In the circuit of post #11, you don't have a situation where going around a loop puts two current sources in series; there's a resistor in there. Then the supermesh concept doesn't lead to an indeterminate current.
     
  13. stupid

    Thread Starter Active Member

    Oct 18, 2009
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    the statement that " When a current source is contained in 2 meshes or is not connected in parallel with a resistance, a supermesh is created by excluding the current source & any element connected in series with it."

    compare cct in post 11 with respect to above dictate, arent those 2 resistors in parallel with the current source & thus not a supermesh?

    regards,
    stupid
     
  14. The Electrician

    AAC Fanatic!

    Oct 9, 2007
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    I said "In the circuit of post #11, you don't have a situation where going around a loop puts two current sources in series; there's a resistor in there. Then the supermesh concept doesn't lead to an indeterminate current."

    I am saying, in effect, that the supermesh concept works in this case (the circuit of post #11 case).

    That is, the circuit of post #11 does contain a supermesh. Did you think I was saying that it does not contain a supermesh?
     
  15. stupid

    Thread Starter Active Member

    Oct 18, 2009
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    hi the electrician,
    i have taken note of your post 12 & agree to that.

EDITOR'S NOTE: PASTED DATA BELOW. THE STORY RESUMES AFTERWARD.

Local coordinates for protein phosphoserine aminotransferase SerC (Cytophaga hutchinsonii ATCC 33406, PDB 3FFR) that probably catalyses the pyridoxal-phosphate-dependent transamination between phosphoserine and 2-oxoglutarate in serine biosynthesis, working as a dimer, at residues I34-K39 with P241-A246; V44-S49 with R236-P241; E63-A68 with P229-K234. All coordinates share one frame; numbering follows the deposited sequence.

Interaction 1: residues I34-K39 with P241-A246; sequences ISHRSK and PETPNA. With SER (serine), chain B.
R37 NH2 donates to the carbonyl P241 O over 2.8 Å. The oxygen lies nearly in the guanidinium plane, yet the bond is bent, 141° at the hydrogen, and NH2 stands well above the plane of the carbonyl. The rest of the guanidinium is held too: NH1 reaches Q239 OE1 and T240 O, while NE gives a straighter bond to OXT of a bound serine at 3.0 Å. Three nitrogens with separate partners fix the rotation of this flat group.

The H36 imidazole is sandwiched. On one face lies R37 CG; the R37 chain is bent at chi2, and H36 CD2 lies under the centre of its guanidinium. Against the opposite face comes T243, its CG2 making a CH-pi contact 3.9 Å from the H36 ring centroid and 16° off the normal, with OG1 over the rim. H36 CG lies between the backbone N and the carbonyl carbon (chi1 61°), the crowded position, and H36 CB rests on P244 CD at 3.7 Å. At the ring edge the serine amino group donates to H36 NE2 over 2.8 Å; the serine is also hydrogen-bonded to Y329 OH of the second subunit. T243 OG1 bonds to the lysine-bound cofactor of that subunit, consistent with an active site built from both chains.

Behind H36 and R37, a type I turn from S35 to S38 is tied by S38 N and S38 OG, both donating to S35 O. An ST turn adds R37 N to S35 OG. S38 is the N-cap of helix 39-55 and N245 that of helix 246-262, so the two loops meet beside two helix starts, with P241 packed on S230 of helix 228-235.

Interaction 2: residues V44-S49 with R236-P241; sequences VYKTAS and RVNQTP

however, i also look at a particular statement quoted from my course material on my last post.
    i wonder if that statement were true or i misinterpret?

    according to that statement the cct in thread 11 seems agree not with that.

    regards,
    stupid

     
  16. The Electrician

    AAC Fanatic!

    Oct 9, 2007
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    I what way does it not agree? The statement says, in part, "...When a current source is contained in 2 meshes...a supermesh is created".

    In the circuit of #11, the current source is "contained in 2 meshes", isn't it?
     
  17. stupid

    Thread Starter Active Member

    Oct 18, 2009
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    how about the part .."or is not connected in parallel with a resistance, a supermesh is created..."

    the dependent current source is parallel with R2 & R3, isnt it?



     
  18. The Electrician

    AAC Fanatic!

    Oct 9, 2007
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    It says "or is not connected in parallel with a resistance, a supermesh is created...", not "and is not connected in parallel with a resistance, a supermesh is created..."

    The first part of the description is satisfied, so we have a supermesh.